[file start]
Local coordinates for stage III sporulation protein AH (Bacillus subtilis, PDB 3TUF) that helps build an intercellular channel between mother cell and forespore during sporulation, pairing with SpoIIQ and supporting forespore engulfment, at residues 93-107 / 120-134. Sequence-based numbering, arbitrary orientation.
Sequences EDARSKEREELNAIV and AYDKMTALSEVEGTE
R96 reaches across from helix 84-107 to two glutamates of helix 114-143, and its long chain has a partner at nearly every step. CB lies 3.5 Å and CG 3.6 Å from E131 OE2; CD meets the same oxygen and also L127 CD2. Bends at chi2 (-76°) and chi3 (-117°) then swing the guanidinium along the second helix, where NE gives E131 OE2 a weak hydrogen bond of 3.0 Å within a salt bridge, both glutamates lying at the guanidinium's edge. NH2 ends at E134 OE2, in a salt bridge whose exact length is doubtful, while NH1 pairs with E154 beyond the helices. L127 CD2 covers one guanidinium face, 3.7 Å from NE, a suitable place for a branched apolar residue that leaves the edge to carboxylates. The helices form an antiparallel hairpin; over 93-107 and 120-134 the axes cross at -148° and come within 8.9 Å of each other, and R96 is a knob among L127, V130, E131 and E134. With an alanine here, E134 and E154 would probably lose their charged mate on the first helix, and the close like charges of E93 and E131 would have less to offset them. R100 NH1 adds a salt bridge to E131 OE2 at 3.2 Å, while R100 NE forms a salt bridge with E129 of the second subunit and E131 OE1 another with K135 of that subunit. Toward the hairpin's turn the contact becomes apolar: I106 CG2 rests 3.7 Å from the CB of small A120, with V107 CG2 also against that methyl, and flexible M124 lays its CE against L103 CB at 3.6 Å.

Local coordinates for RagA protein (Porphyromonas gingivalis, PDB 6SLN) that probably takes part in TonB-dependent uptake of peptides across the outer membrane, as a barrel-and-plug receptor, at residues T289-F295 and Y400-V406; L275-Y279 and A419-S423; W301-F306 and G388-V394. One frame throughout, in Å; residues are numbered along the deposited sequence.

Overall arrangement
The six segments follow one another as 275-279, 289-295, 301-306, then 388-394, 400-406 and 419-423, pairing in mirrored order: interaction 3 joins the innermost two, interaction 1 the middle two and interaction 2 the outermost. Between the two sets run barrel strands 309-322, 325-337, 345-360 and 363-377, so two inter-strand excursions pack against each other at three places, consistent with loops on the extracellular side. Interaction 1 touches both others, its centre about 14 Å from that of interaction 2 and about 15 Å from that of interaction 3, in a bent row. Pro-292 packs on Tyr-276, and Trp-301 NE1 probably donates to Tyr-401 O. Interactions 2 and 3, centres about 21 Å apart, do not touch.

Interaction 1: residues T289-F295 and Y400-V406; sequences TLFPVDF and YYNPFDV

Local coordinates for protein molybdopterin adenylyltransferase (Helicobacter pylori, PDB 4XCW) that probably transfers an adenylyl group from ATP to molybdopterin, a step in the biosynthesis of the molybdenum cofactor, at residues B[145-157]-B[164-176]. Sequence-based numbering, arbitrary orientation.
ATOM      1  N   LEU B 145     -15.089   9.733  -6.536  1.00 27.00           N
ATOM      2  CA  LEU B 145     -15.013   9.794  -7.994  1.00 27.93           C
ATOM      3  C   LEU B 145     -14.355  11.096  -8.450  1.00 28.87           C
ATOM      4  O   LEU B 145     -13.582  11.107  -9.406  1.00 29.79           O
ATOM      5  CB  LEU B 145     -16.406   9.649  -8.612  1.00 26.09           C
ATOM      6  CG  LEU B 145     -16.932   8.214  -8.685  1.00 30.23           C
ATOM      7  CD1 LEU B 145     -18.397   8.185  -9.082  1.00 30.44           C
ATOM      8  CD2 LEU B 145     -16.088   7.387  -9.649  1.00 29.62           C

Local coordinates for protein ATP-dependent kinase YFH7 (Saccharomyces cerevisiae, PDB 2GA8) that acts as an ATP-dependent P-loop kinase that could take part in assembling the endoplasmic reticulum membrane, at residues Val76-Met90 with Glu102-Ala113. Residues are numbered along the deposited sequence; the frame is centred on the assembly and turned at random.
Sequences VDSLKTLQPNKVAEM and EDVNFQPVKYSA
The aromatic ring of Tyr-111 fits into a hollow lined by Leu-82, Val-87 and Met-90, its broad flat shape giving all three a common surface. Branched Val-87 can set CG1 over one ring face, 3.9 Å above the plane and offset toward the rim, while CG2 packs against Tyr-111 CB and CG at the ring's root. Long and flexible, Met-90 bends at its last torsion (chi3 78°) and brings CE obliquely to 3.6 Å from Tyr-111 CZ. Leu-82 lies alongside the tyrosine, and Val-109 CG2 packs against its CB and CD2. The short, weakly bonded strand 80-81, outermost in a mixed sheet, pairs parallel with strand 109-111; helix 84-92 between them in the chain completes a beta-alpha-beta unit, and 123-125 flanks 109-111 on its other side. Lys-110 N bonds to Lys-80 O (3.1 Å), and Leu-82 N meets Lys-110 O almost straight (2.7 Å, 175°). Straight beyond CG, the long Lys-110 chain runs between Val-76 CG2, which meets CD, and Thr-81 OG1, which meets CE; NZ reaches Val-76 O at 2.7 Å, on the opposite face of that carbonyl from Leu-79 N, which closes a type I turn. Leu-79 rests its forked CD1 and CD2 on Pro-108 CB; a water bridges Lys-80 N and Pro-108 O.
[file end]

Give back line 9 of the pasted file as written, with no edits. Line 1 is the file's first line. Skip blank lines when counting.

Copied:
ATOM      1  N   LEU B 145     -15.089   9.733  -6.536  1.00 27.00           N